On Monday Paul Oberman, the prolific developer who built a fortune preserving Toronto’s heritage, died in the crash of a small plane in Maine. This week I thought of Mr. Oberman as I walked up Yonge Street and passed two of the city’s most remarkable old buildings, north of Queen Street on the east side: the former Bank of Commerce building at 199 Yonge and the former Bank of Toronto building at 205 Yonge.
Both went up in 1905; both are locked and decaying. This sort of disrespect infuriated Mr. Oberman.
“They are absolutely stunning examples of some of the best architects that our city has ever had,” says Rebecca Carson of Heritage Toronto, an arms-length agency funded largely through donations, “and to have them sitting on our main public artery and not shared with the citizens is almost criminal. It is stunning to us that they haven’t had any TLC.”
E.J. Lennox, architect of Old City Hall and the Ontario Legislature, designed 205 Yonge Street as the Bank of Toronto, a precursor to TD Bank. Some call this our finest example of Beaux-Arts architecture. The building boasts four huge columns topped by a richly sculpted crown of stone. The aluminum-covered dome roof resembles an observatory. The banking hall, with its columns and mosaics, is a show-stopper. The building later became home to Heritage Toronto, until the city sold it in 2003 to Irish businessman John Cavannah. Today, an Irish flag flutters on the roof line and pigeon poop speckles the columns. The Downtown Yonge business improvement area provided a telephone number for Mr. Cavannah; a recording says, “The customer you are calling is unavailable at the moment.”
To its south sits 199 Yonge, designed by Darling and Pearson -architects of the original Royal Ontario Museum and the North Toronto Railway Station (transformed by Mr. Oberman into the Summerhill LCBO). The building at 199 Yonge has sat vacant for about 40 years. Today it and the parkette to its north belong to Salvatore Parasuco, owner of Parasuco Jeans Inc. of Montreal.
On a chain-link fence bolted to its front flutters a for-rent sign mentioning, “Prestigious location.” No one returned calls to the Montreal telephone number on the sign. Workers recently sealed off the parkette between 199 and 205 Yonge Street with a Modu-loc fence; a sign screwed to a tree in the park warns, “Persons found dumping food or garbage in this area will be prosecuted to the full extent of the law.”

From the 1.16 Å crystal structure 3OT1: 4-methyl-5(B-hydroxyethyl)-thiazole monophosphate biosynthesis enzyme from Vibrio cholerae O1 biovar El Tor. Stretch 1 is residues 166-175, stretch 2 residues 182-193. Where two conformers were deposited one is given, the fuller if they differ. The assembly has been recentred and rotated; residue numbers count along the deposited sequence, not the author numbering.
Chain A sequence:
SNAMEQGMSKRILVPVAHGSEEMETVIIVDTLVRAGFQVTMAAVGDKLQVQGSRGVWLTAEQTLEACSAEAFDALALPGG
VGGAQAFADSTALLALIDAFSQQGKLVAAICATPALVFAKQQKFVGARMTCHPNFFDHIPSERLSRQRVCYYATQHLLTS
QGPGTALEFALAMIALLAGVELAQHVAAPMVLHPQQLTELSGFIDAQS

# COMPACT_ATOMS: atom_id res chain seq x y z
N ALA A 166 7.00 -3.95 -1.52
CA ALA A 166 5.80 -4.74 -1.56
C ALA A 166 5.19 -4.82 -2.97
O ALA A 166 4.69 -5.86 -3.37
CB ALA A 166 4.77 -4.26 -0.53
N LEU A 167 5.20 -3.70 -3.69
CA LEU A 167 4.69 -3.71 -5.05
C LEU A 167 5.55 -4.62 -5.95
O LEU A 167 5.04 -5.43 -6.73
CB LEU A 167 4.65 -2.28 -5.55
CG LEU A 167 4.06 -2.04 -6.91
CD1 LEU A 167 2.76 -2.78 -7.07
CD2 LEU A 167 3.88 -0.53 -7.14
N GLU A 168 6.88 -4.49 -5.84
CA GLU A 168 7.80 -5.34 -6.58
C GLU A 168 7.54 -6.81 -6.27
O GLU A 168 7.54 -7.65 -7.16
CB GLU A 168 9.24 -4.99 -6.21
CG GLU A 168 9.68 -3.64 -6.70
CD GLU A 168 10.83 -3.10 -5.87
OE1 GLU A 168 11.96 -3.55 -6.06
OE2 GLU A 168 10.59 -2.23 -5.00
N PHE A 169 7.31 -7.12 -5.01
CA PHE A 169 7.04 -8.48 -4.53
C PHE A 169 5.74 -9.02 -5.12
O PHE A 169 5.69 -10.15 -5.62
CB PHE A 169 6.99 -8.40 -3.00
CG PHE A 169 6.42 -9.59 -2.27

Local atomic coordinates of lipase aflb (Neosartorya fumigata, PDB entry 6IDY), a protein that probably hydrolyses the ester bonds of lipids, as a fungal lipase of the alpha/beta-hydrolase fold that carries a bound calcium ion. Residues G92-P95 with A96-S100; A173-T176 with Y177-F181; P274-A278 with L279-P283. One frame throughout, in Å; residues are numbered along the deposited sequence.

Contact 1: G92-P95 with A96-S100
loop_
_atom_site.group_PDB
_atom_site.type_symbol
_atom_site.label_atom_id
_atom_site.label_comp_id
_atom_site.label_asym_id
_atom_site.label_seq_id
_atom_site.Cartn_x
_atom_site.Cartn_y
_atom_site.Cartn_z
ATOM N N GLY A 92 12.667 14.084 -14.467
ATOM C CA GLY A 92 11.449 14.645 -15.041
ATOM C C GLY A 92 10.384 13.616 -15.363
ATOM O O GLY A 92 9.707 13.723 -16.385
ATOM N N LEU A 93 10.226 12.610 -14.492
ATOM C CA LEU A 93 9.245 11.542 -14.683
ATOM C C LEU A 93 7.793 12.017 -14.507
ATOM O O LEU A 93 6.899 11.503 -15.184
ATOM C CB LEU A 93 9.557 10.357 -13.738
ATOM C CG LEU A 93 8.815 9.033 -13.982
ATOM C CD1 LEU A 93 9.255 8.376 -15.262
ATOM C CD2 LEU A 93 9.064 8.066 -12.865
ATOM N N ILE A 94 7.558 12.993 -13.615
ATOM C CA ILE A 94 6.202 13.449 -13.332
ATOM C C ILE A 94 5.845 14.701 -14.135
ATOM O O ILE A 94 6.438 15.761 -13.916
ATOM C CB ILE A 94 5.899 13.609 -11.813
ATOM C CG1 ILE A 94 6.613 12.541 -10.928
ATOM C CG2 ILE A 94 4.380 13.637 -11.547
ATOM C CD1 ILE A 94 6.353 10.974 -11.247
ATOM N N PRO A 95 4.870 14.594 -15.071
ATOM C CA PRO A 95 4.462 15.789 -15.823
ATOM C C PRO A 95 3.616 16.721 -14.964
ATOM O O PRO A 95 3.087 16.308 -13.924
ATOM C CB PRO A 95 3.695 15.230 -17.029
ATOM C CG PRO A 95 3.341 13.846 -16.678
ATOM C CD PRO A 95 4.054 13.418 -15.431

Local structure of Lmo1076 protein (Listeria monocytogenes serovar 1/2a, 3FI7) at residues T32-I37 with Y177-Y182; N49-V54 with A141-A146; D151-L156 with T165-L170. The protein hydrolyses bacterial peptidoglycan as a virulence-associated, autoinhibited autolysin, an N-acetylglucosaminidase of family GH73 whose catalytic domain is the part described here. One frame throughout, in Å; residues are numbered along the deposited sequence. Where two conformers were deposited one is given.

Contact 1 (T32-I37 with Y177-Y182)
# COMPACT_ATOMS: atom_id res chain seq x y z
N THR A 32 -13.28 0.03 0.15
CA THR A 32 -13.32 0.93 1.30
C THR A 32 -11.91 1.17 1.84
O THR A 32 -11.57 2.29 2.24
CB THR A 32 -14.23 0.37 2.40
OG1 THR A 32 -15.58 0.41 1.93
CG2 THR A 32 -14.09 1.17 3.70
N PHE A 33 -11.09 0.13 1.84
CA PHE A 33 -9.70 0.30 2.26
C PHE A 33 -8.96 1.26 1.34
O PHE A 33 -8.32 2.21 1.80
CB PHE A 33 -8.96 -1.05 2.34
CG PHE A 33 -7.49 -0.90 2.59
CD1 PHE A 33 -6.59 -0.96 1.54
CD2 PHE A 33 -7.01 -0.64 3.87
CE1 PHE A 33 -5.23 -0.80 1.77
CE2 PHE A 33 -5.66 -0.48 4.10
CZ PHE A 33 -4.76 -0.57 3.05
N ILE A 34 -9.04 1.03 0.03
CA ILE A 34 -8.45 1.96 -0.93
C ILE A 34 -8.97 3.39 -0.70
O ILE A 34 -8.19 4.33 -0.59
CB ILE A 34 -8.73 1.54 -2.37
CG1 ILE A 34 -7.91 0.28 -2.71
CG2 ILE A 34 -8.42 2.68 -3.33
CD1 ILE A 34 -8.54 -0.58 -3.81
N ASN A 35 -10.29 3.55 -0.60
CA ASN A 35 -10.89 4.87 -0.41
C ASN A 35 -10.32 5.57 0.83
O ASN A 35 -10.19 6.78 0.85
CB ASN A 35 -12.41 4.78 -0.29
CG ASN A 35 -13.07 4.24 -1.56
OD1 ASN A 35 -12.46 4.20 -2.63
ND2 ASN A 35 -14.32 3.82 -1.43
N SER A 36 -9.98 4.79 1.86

“We have owned it for six or seven years,” Melanie Bergeron, a spokeswoman for Parasuco in Montreal, says of 199 Yonge. “We still have mockups to build a hotel.” She adds, “We are looking for someone to rent it or use it in a nice way because our project is delayed.” She later called back to say Parasuco Jeans does not own the building. Al Rezoski, a manager at Toronto Planning, says, “I believe that the Parasuco family still owns the building.”
In a recent show, Building Stories, Heritage Toronto wrote that 199 Yonge “is boarded up and appears to be quite seriously threatened by neglect.”
Given the tragic loss of Yonge’s Empress Hotel of 1888, torched in January (by arsonists, police say), are these two gorgeous banks being demolished by neglect? Councillor Kristyn Wong-Tam (Toronto CentreRosedale) did not answer requests for comment. Mary MacDonald, manager, heritage preservation services, said both bank buildings have heritage easements registered on title, adding, “The city has a heritage property standards bylaw to address the failure of owners to maintain their designated properties and municipal licensing and standards, with our assistance, will not hesitate to investigate those heritage properties that are falling into disrepair.” She would not say whether Toronto has lifted a finger to protect these buildings.
Cathy Nasmith, a prominent heritage architect in Toronto, notes that “enforcement on demolition by neglect tends to be complaint-driven.”
In that case, consider this my complaint.
Demolition by Neglect – Original Article (PDF)